Although the owners of a family-owned business and their advisors will be the principal negotiators of the sale, owners will inevitably require assistance from employees at various levels to complete the transaction. Many times, contributions made by management and other personnel who participate on the owners’ behalf can impact whether the sale is ultimately successful for the sellers.
Sellers should recognize that these employees who are brought “over the wall” are in a precarious position. On the one hand, they are being asked to take on additional duties related to the sale in addition to their present jobs; at the same time, the buyer will be their employer going forward, and the change in ownership brings with it greater uncertainty about their future with the business. Buyers may replace management, streamline the workforce to improve efficiency or exploit synergies. As such, sellers should ensure that their in-house deal team is financially motivated to close the transaction and secure the best possible result for the sellers. Some possibilities for aligning employees’ interests with owners include granting options or other equity incentives, or negotiating transaction bonuses, change of control payments or other severance arrangements. Advisors are a good resource to help determine which of these tools will be effective and appropriate.
4. Understand the Forms of Consideration Prospective Buyers are Offering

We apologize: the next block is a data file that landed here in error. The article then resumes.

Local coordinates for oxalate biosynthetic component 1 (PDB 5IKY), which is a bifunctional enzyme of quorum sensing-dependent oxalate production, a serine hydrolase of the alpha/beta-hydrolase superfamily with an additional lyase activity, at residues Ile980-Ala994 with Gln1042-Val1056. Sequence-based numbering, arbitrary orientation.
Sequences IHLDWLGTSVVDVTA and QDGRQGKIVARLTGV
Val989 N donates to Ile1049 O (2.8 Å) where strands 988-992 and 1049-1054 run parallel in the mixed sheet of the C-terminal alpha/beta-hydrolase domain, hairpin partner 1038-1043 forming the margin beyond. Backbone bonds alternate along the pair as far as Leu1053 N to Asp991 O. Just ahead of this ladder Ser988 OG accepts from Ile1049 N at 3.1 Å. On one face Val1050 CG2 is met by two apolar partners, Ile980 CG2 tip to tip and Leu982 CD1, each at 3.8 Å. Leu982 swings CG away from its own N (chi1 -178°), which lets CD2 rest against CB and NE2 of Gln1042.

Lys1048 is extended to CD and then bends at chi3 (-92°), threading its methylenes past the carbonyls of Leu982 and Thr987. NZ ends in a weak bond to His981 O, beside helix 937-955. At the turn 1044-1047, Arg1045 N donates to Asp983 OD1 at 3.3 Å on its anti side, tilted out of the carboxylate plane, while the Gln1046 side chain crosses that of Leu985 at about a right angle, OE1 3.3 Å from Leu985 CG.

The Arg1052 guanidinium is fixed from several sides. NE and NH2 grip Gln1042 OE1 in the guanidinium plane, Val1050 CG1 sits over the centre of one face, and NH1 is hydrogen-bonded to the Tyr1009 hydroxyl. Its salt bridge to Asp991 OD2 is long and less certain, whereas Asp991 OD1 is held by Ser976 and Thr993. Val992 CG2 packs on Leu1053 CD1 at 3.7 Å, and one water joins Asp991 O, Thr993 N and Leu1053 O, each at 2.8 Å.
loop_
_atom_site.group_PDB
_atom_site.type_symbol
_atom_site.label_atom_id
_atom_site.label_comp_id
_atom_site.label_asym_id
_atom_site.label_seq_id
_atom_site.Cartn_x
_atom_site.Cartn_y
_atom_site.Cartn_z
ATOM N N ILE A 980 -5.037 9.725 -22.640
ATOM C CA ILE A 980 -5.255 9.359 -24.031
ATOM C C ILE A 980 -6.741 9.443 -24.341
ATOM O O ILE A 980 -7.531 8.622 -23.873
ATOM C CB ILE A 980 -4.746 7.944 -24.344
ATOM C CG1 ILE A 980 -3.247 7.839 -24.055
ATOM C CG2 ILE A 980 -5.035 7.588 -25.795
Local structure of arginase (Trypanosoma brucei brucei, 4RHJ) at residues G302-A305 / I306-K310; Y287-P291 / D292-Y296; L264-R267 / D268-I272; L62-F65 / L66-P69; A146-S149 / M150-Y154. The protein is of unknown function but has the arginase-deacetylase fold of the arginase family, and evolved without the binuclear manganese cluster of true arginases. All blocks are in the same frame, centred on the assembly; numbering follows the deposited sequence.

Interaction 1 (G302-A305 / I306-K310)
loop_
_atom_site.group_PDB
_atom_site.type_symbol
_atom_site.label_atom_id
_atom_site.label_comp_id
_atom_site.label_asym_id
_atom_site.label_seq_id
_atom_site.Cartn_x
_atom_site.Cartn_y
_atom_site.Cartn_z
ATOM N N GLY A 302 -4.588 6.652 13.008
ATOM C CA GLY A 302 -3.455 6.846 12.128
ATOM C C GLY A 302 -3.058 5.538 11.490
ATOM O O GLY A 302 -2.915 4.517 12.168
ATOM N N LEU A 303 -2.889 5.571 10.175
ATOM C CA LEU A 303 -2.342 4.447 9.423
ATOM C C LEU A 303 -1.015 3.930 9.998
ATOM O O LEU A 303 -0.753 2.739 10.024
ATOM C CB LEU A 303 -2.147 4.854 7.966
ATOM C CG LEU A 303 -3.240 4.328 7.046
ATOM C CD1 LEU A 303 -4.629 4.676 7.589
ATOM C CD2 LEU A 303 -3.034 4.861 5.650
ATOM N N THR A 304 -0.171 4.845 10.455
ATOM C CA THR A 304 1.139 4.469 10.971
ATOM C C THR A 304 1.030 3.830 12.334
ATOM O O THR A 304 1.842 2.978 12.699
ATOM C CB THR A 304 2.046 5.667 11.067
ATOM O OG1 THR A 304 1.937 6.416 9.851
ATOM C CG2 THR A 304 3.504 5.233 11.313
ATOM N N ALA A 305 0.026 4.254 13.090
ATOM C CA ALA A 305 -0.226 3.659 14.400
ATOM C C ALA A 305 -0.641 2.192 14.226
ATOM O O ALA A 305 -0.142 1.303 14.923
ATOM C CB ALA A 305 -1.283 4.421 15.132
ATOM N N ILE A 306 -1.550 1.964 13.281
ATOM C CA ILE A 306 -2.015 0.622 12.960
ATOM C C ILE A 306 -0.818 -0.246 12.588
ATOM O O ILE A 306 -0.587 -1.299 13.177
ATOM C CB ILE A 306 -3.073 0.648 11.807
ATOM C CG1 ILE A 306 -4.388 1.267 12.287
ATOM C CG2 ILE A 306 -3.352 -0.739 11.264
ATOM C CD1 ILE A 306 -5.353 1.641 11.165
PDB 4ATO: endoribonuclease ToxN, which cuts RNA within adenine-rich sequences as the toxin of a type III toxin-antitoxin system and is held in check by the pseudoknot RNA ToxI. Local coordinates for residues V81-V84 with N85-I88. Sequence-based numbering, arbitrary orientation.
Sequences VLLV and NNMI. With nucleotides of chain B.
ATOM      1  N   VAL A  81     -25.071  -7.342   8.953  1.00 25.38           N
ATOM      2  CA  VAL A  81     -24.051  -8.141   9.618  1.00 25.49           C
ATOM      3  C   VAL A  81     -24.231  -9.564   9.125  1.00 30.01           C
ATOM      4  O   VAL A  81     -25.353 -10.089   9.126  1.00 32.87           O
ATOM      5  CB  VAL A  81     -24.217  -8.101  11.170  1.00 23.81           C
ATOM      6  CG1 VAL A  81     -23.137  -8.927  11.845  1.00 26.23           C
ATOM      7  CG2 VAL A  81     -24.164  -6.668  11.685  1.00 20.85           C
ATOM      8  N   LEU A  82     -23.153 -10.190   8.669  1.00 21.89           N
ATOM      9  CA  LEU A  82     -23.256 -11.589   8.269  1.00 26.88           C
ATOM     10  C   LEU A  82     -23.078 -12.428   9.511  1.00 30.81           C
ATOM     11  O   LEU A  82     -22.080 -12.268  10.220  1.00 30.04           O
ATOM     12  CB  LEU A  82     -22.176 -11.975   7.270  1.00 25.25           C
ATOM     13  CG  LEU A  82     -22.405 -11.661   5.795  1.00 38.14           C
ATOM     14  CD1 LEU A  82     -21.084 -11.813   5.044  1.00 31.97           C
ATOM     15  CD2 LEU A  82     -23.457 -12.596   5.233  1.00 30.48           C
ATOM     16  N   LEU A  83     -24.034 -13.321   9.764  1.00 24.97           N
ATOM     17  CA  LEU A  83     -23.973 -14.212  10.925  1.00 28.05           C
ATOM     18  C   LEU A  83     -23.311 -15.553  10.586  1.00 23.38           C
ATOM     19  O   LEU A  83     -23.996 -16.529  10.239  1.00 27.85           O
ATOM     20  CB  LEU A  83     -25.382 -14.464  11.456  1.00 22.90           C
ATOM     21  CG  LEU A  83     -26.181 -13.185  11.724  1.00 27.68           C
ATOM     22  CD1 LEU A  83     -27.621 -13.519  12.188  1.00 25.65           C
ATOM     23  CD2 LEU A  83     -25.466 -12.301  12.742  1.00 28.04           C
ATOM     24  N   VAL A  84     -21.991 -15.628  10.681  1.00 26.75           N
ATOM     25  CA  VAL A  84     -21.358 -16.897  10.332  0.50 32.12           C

While the amount of the purchase price for a business is generally the most important feature of a bid, sellers should pay particular attention to the form of consideration being offered and how and when the consideration will be paid. Buyers often propose attractive consideration packages that may require the sellers to take on some risk to obtain a greater purchase price. Some payments, such as earnouts, may be contingent upon the company’s performance post-closing, or upon the company’s attainment of certain milestones. A buyer may ask that the sellers finance a portion of the purchase price through a loan secured by the assets of the company, to be repaid over time. Another approach, especially for buyers listed on national exchanges, is to offer sellers all or a portion of the purchase price in equity securities in lieu of cash. Sellers entertaining such prospects should discuss all risks associated with taking equity, including the effect of compliance with securities laws and regulations (for example, limitations on transferring restricted stock), with their advisors. Most importantly, the form of consideration will have an impact on tax ramifications, and will also affect sellers’ estate planning. All of these factors should be taken into account when evaluating and comparing prospective buyers’ offers.
5. Involve Your Legal, Financial and Accounting Advisors Early On in the Process to Develop Comprehensive Strategies
As stated above, orchestrating the sale of a family business is a rare opportunity for many family business owners, and has its own pitfalls, even for owners who have steered their companies’ major transactions in the past. Assembling a team of trusted counselors and advisors who handle these matters on a daily basis – including lawyers, accountants and investment advisors – is an important first step towards completing a successful sale. Together, an experienced advisory team can develop strategies to find a motivated buyer, evaluate offers made, negotiate definitive agreements, coordinate closing of the sale and handle family financial matters post-closing.